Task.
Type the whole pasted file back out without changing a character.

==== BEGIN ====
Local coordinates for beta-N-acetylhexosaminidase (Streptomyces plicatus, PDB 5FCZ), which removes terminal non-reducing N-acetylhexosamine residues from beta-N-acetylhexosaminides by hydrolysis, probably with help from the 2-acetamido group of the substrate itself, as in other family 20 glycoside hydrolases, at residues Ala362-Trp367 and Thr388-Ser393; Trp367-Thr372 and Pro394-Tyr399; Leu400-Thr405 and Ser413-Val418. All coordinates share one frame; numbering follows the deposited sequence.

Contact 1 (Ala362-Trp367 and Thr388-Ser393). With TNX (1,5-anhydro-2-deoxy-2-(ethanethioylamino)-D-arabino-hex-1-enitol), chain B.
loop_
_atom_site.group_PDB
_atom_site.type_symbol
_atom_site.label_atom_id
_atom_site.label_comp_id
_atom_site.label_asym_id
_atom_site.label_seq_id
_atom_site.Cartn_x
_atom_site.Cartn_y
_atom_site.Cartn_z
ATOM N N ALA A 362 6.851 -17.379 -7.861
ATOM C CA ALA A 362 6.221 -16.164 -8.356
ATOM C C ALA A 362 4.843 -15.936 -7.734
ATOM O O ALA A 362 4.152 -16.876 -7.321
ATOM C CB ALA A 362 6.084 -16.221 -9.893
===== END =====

Local coordinates for beta-N-acetylhexosaminidase (Streptomyces plicatus, PDB 5FCZ), which removes terminal non-reducing N-acetylhexosamine residues from beta-N-acetylhexosaminides by hydrolysis, probably with help from the 2-acetamido group of the substrate itself, as in other family 20 glycoside hydrolases, at residues Ala362-Trp367 and Thr388-Ser393; Trp367-Thr372 and Pro394-Tyr399; Leu400-Thr405 and Ser413-Val418. All coordinates share one frame; numbering follows the deposited sequence.

Contact 1 (Ala362-Trp367 and Thr388-Ser393). With TNX (1,5-anhydro-2-deoxy-2-(ethanethioylamino)-D-arabino-hex-1-enitol), chain B.
loop_
_atom_site.group_PDB
_atom_site.type_symbol
_atom_site.label_atom_id
_atom_site.label_comp_id
_atom_site.label_asym_id
_atom_site.label_seq_id
_atom_site.Cartn_x
_atom_site.Cartn_y
_atom_site.Cartn_z
ATOM N N ALA A 362 6.851 -17.379 -7.861
ATOM C CA ALA A 362 6.221 -16.164 -8.356
ATOM C C ALA A 362 4.843 -15.936 -7.734
ATOM O O ALA A 362 4.152 -16.876 -7.321
ATOM C CB ALA A 362 6.084 -16.221 -9.893